jumping shipBeing unhappy at work is never fun. There are 101 genuine reasons why leaving a company behind and looking for new opportunities is the right thing to do. But, similarly, it isn’t always the right thing to do.

Work dissatisfaction can hit us from a number of different angles; lack of challenge, toxic working environments, limited career progression opportunities to name but a few. And in the same way that the circumstances are always different in each individual case, so are the solutions to the problem. And yet, so often when we find ourselves in this situation, it is easy to be overpowered by a knee-jerk reaction which yells “LEAVE” at the top of its voice.

Whilst in most (but certainly not all) cases, the decision to leave a company is best implemented when that individual has another job to go to, there is thinking that needs to happen before this new job search even starts. Put simply, we are not always very good at exploring ways of improving our current work situation yet this is often where the best solutions for career improvements lie.

Position yourself better

I’ve lost count of the amount of times I’ve worked with clients whose work unhappiness stems from one individual. Bullying and undermining the work of others is, sadly, rife and often, I will add, a reflection on the bully’s own work underperformance. If you are in this situation, try and position yourself away from this person. Form allies. Restrict (if you can) the contact you have with them. Subtle shifts can make a big difference. If this is a colleague rather than a superior, speak to your line manager who may well be aware of the situation and can address the situation in a way they feel fit. If your nemesis is the line manager, then speak to HR. You may not be the first person to voice these concerns.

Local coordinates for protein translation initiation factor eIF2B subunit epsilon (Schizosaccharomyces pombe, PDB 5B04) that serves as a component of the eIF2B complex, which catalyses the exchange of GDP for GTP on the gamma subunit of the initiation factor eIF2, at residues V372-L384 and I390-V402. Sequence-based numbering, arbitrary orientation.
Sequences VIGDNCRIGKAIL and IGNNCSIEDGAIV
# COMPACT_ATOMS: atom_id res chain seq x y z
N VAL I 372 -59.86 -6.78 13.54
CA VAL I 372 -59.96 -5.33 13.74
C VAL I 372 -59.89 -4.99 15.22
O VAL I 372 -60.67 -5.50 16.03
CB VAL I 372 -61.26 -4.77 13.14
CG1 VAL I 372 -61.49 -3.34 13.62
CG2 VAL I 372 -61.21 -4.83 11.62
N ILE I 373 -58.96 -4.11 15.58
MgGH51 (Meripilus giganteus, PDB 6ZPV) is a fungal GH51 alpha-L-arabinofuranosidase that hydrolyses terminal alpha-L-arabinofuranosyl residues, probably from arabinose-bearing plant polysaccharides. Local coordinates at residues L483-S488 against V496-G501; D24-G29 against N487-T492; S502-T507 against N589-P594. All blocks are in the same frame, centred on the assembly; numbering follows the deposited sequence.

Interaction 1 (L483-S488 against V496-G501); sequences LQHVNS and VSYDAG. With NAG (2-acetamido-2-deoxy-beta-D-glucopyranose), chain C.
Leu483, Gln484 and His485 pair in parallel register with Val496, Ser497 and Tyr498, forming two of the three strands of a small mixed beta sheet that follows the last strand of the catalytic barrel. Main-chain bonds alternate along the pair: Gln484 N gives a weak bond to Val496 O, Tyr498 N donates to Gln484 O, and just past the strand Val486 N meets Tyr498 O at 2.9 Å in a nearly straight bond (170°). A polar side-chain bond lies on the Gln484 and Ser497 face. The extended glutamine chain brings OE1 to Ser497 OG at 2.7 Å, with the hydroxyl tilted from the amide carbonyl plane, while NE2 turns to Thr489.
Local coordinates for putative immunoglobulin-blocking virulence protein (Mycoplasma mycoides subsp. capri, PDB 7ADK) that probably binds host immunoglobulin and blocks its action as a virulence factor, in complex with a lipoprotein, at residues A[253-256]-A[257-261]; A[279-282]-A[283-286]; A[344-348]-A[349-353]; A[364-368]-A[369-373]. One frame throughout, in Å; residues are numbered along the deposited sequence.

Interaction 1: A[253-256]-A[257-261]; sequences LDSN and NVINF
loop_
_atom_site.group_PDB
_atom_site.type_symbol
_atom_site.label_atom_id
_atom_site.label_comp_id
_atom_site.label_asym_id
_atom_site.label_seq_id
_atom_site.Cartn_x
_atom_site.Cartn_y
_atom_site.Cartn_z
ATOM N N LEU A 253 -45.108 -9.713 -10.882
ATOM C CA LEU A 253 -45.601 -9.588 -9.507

Set yourself new challenges                                                     

Boredom at work can lead to a lack of professional confidence and even depression. Stagnation can be hard to climb out from, but do it by setting yourself new challenges. Think back to your happier times within the organisation. What made them better for you? How can you emulate that now? Sitting back and doing nothing is unlikely to improve your situation. Start being the master of your own destiny.

Remember – your boss isn’t telepathic

Line managers are often the first accused in these situation and, in many cases, rightly so. But they are not mind-readers so unless you voice your concerns, or clarify your ambitions to get involved in new things, they can’t really be blamed. Take the initiative to book a meeting to discuss how you are feeling. Sometimes there are solutions but nobody has joined the dots properly or verbalised their needs. You want training? Ask for it. You want to get involved in a new project that is coming up within the department? Speak up! Your boss is likely to be so bogged down with their own concerns that, without this, change is unlikely to happen.